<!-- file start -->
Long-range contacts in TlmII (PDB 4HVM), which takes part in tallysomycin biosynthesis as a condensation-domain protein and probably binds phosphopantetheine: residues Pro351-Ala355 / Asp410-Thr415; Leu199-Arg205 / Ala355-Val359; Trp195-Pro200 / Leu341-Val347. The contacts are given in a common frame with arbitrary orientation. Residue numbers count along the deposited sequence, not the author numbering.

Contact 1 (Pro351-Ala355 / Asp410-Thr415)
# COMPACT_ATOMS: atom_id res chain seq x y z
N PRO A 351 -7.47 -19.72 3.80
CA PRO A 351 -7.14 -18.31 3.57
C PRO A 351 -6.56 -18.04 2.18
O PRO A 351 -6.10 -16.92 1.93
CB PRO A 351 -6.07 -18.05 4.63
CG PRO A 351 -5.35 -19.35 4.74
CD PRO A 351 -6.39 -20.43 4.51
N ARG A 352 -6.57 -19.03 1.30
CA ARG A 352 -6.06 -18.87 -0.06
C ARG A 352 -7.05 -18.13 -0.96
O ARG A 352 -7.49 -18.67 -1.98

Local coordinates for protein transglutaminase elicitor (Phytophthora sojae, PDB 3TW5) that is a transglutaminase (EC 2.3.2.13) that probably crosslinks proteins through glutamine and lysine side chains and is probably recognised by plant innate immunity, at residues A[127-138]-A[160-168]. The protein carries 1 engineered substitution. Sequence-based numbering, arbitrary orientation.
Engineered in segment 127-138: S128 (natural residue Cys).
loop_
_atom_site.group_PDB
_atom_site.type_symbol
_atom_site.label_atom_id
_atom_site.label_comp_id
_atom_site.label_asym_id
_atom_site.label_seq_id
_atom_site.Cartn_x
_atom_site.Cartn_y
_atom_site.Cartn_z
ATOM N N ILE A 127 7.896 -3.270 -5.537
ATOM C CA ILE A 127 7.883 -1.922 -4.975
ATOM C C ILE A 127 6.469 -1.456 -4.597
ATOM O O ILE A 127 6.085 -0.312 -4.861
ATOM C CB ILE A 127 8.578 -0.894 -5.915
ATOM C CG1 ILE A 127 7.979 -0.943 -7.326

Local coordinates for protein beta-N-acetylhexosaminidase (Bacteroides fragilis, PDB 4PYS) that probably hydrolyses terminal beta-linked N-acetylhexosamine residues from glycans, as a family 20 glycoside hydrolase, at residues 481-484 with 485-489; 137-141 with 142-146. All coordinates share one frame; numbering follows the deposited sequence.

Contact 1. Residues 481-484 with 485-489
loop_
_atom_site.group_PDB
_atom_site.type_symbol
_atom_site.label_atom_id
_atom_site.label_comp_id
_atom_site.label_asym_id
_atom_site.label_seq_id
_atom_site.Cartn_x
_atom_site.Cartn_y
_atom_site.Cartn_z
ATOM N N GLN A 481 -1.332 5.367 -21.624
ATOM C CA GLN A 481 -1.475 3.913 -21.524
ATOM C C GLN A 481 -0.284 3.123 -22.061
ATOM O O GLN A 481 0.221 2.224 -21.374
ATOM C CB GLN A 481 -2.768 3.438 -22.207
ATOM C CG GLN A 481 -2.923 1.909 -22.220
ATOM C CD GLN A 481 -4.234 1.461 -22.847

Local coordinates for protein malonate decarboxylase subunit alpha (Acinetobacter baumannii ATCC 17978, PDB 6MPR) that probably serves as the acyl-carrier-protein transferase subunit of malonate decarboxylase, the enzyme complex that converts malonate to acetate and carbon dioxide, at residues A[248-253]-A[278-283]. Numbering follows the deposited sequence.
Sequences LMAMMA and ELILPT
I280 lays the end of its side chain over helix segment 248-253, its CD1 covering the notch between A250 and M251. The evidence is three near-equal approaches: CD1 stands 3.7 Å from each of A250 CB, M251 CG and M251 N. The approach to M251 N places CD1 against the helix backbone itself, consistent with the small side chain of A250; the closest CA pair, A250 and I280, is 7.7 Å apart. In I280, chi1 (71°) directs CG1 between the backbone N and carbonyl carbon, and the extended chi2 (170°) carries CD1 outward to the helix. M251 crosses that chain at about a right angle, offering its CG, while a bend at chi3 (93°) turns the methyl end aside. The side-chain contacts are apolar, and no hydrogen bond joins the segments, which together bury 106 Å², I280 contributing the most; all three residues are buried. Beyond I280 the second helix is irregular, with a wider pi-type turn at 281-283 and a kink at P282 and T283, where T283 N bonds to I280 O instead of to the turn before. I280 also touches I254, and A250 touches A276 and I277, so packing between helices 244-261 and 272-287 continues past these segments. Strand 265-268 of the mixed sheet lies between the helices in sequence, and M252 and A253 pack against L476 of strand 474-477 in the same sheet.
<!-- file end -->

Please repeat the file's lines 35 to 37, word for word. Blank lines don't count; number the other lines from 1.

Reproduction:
loop_
_atom_site.group_PDB
_atom_site.type_symbol